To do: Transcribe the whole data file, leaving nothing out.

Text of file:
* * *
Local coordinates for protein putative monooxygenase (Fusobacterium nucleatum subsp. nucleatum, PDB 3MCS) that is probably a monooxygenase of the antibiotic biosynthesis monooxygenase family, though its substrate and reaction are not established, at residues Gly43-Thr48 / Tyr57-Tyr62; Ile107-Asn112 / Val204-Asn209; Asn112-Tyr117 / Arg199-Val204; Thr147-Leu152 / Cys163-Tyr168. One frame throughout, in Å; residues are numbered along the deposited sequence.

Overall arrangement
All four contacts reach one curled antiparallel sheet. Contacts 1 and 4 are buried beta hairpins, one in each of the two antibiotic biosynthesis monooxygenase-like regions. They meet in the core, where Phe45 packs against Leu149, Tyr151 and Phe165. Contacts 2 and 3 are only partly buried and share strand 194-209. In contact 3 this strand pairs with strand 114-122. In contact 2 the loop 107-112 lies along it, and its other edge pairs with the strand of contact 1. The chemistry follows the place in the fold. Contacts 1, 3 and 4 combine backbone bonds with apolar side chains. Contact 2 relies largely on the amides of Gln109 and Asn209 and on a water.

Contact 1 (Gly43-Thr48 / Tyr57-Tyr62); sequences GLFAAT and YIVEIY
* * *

Local coordinates for protein putative monooxygenase (Fusobacterium nucleatum subsp. nucleatum, PDB 3MCS) that is probably a monooxygenase of the antibiotic biosynthesis monooxygenase family, though its substrate and reaction are not established, at residues Gly43-Thr48 / Tyr57-Tyr62; Ile107-Asn112 / Val204-Asn209; Asn112-Tyr117 / Arg199-Val204; Thr147-Leu152 / Cys163-Tyr168. One frame throughout, in Å; residues are numbered along the deposited sequence.

Overall arrangement
All four contacts reach one curled antiparallel sheet. Contacts 1 and 4 are buried beta hairpins, one in each of the two antibiotic biosynthesis monooxygenase-like regions. They meet in the core, where Phe45 packs against Leu149, Tyr151 and Phe165. Contacts 2 and 3 are only partly buried and share strand 194-209. In contact 3 this strand pairs with strand 114-122. In contact 2 the loop 107-112 lies along it, and its other edge pairs with the strand of contact 1. The chemistry follows the place in the fold. Contacts 1, 3 and 4 combine backbone bonds with apolar side chains. Contact 2 relies largely on the amides of Gln109 and Asn209 and on a water.

Contact 1 (Gly43-Thr48 / Tyr57-Tyr62); sequences GLFAAT and YIVEIY